From Digitization into Virtualization
Digitization is a key step that eliminates the need for purpose-built hardware that adds complexity and cost to SATCOM networks.
Some of the biggest sunk costs in SATCOM operations are in buying managing hardware and networks and ensuring their longevity. After all, with every new purchase of purpose-built hardware comes new cost (to purchase, install and operate), new workforce operational needs, additional rack space, and another system to manage and monitor. Using virtualization, several applications and functions can be consolidated into common hardware enabled by digitization.
Instead of buying purpose-built modems for every mission — which costs more over longer design-integrate-deploy lifecycles and stifles innovation — virtualization leverages software migrations instead of hardware migrations.
Virtualization can support numerous functions, eliminating evolutionary bottlenecks that impede faster, less-expensive network migration and reconfiguration—not to mention the development and deployment of continuously emerging technologies.
Performance, agility and resilience are key factors, including for the military efforts under way in JADC2 and in other efforts relying on SATCOM to help provide the competitive edge in the evolving space domain. This can’t be done effectively without the rapid scalability, reduced maturation cycles, and reduced barriers to prototyping, testing and deploying new capabilities enabled by virtualized architectures.
Additionally, virtualization accelerates the speed of innovation by fostering a larger pool of competitors where superior functionality can be selected and deployed independent of vendors.
It’s clear that digitization and virtualization both promote resilient and agile networks and terminals, which will shape the future of satellite communications. Both concepts provide significant cost savings and increase SATCOM network performance. These principles work well together — a digital IF architecture provides a smooth transition to virtualization, since digital modem processes can now run on common server hardware.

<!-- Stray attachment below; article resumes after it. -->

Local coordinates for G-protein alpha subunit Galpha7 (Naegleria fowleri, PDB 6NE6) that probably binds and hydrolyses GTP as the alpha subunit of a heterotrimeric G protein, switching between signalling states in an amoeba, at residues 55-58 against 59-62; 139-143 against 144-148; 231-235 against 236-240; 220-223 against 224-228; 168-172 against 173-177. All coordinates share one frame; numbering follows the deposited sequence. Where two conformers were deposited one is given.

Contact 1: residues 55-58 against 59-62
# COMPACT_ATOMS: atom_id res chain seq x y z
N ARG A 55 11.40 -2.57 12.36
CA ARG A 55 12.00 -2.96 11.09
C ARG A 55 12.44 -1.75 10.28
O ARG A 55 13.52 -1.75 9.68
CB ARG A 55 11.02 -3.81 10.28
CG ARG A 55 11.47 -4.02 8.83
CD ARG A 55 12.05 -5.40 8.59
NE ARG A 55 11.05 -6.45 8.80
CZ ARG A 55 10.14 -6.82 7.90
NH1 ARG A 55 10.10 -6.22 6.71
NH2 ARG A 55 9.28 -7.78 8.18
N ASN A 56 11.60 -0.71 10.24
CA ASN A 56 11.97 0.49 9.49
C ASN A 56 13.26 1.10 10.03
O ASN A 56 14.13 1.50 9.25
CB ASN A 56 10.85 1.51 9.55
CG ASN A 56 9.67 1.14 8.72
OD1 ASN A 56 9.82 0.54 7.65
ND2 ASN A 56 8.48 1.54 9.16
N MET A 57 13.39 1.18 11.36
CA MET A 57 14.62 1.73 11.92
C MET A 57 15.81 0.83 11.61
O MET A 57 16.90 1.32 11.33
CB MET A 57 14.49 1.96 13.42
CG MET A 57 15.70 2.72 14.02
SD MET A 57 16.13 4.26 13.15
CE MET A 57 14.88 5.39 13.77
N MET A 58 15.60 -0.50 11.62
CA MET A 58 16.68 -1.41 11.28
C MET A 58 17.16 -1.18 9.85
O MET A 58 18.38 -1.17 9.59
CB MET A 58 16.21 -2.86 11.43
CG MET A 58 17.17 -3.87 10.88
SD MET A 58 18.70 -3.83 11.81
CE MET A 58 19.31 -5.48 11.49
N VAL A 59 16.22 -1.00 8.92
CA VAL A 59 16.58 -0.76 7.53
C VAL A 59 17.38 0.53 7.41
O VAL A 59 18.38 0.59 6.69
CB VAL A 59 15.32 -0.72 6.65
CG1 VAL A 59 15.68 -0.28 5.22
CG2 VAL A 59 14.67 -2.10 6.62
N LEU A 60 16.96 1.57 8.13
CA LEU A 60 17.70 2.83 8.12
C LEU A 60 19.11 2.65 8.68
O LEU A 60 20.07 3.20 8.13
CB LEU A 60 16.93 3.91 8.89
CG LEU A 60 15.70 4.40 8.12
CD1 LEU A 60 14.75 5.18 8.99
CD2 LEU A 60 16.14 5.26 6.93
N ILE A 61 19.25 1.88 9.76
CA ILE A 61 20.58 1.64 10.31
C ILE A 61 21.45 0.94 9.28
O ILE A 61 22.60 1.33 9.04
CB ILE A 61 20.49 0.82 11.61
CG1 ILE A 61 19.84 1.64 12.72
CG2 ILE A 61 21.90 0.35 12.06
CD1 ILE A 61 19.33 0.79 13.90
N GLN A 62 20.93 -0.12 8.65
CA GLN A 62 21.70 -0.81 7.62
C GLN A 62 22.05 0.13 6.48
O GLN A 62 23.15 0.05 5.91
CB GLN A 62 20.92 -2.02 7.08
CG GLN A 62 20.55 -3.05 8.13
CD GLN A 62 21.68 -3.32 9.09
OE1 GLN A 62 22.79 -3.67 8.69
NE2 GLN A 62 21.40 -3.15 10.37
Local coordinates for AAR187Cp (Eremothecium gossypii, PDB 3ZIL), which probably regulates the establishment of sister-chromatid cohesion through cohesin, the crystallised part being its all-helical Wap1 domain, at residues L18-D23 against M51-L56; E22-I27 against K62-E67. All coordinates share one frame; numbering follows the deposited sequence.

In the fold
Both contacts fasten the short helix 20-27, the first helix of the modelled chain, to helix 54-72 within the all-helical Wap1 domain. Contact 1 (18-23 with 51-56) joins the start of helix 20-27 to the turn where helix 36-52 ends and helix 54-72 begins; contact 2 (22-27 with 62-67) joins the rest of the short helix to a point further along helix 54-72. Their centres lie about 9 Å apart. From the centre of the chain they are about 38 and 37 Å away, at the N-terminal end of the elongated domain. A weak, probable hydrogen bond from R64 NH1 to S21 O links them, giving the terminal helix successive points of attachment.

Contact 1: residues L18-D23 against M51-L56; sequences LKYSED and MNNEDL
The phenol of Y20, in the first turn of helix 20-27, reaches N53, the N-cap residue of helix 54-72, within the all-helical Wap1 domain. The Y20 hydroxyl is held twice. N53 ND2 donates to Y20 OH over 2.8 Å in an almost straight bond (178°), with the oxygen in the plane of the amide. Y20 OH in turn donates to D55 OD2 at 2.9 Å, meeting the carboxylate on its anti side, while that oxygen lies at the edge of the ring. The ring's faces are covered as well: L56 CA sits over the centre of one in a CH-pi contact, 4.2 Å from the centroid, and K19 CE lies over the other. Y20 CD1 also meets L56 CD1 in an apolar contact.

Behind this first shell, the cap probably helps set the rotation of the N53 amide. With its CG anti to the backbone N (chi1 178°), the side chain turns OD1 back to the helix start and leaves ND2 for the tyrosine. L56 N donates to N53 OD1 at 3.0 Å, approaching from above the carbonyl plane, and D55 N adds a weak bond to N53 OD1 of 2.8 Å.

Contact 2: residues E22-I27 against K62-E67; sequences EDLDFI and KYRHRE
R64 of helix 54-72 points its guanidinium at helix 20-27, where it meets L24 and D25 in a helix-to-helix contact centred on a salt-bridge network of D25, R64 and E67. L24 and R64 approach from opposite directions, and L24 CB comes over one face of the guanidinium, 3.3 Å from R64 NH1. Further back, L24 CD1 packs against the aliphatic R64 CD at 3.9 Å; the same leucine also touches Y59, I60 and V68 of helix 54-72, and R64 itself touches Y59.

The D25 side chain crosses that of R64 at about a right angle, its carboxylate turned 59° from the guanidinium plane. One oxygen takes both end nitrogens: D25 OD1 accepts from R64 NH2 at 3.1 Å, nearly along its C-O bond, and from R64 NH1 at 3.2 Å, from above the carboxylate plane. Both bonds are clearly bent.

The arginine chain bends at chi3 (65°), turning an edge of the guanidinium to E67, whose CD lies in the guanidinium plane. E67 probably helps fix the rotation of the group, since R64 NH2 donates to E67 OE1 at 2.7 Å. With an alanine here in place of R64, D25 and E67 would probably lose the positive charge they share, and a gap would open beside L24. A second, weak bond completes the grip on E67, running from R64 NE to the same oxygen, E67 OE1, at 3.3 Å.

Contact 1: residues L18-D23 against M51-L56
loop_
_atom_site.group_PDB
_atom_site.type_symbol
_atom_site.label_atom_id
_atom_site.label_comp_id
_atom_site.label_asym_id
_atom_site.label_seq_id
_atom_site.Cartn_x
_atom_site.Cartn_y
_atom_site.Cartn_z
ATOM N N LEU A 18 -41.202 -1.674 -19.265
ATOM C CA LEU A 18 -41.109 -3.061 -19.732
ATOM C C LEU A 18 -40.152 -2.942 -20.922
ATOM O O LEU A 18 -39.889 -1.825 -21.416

As digitization enables network agility, virtualization enables modem and terminal agility—providing the flexibility and adaptability that will be essential to the continued success and growth of the SATCOM industry.
Dr. Juan Deaton is currently a research scientist at Envistacom, where he is using his 20 years of telecom experience to build virtualized transport satellite systems. In his previous employment with Comtech EF Data, he was engaged in a variety of different types of research like anti-jam waveforms, satellite channel models, and developing LDPC codes for Versa FEC 2. Before working at Comtech EF Data, he worked for the Idaho National Lab, where he researched spectrum optimization, spectrum modeling, and emergency communications. Before the INL, Juan worked for Motorola’s CDMA network division where he was the recipient of the 2005 CDMA quality award for developing hands-on training for CDMA cellular equipment deployments. His patented and published work includes spectrum sharing in cellular networks, wireless airborne emergency communications, and mobile advertising. His M.S. and Ph.D. degrees were earned from Virginia Tech and BSEE from the University of Idaho.